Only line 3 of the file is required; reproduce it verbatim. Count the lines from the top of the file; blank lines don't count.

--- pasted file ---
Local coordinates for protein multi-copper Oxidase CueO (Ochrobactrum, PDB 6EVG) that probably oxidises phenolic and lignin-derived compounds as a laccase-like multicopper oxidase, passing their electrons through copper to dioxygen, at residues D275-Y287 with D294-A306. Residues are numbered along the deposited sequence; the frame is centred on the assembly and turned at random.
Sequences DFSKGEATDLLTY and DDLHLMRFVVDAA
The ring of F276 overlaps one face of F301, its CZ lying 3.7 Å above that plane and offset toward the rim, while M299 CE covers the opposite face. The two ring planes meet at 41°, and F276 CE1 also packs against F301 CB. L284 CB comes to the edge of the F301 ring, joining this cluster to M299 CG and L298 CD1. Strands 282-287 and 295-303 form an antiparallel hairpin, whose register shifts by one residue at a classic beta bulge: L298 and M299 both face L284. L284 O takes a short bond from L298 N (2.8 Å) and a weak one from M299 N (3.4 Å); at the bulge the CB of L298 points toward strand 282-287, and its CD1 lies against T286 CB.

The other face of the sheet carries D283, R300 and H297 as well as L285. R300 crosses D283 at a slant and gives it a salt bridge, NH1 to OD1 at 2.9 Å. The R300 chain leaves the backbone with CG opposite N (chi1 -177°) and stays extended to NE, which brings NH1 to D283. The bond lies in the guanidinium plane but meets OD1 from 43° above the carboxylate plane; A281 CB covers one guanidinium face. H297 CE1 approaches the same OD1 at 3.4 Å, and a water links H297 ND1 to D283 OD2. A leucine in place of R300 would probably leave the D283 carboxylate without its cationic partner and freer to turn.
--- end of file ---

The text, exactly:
The ring of F276 overlaps one face of F301, its CZ lying 3.7 Å above that plane and offset toward the rim, while M299 CE covers the opposite face. The two ring planes meet at 41°, and F276 CE1 also packs against F301 CB. L284 CB comes to the edge of the F301 ring, joining this cluster to M299 CG and L298 CD1. Strands 282-287 and 295-303 form an antiparallel hairpin, whose register shifts by one residue at a classic beta bulge: L298 and M299 both face L284. L284 O takes a short bond from L298 N (2.8 Å) and a weak one from M299 N (3.4 Å); at the bulge the CB of L298 points toward strand 282-287, and its CD1 lies against T286 CB.